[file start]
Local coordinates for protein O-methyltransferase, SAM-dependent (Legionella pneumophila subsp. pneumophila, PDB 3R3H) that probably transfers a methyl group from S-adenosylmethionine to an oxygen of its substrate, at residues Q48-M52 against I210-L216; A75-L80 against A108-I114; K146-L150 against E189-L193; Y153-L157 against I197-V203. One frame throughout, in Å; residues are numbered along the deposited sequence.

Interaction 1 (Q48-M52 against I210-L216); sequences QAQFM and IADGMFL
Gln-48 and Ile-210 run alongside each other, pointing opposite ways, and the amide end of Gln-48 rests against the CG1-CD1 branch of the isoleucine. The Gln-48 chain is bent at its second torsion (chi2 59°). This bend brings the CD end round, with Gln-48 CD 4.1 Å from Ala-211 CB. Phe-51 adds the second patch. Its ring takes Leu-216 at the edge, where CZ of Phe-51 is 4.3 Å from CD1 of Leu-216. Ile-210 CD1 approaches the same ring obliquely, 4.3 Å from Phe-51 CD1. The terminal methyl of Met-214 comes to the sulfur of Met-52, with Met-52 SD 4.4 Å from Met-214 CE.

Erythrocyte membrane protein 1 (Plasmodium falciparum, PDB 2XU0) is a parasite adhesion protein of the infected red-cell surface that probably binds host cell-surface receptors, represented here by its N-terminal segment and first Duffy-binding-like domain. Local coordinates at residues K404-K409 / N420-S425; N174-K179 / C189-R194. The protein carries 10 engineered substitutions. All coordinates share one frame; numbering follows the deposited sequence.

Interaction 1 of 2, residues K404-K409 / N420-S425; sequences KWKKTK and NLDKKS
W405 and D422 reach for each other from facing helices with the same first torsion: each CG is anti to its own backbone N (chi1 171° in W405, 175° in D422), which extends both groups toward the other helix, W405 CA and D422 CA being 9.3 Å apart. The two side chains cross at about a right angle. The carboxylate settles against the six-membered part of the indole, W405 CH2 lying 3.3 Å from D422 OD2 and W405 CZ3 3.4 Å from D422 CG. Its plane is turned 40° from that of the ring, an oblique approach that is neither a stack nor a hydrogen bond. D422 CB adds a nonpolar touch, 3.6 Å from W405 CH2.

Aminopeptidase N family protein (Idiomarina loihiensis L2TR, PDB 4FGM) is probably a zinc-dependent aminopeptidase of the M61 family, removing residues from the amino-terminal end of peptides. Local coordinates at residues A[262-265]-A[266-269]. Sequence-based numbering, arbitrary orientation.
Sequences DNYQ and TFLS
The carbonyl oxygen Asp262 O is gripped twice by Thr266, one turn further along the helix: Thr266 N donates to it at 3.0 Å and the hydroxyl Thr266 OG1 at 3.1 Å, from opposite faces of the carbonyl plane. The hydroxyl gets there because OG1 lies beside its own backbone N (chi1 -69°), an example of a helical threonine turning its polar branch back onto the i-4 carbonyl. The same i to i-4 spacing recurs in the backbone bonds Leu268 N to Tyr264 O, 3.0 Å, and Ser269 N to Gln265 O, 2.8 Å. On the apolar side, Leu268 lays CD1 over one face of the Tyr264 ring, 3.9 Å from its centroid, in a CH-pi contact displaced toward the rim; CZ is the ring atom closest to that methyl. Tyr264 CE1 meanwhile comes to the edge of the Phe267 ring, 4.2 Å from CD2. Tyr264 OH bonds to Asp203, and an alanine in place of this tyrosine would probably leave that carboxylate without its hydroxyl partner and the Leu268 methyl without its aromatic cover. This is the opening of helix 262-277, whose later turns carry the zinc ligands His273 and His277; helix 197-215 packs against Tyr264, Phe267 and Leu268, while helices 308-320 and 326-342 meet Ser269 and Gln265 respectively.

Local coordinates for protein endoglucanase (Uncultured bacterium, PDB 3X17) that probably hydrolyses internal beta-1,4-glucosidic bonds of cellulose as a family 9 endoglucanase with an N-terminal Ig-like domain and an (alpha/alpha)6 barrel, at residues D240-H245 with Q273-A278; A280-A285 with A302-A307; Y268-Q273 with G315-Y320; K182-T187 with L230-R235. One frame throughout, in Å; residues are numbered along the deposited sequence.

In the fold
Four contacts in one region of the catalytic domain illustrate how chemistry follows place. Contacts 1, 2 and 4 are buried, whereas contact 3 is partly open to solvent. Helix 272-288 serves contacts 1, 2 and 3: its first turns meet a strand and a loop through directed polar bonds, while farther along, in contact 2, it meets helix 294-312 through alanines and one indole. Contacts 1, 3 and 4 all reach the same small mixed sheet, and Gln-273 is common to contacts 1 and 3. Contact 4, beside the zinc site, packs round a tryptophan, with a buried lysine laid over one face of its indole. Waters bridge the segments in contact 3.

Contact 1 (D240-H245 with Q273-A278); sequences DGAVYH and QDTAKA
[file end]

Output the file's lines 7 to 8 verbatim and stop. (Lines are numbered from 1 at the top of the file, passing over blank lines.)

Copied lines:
Aminopeptidase N family protein (Idiomarina loihiensis L2TR, PDB 4FGM) is probably a zinc-dependent aminopeptidase of the M61 family, removing residues from the amino-terminal end of peptides. Local coordinates at residues A[262-265]-A[266-269]. Sequence-based numbering, arbitrary orientation.
Sequences DNYQ and TFLS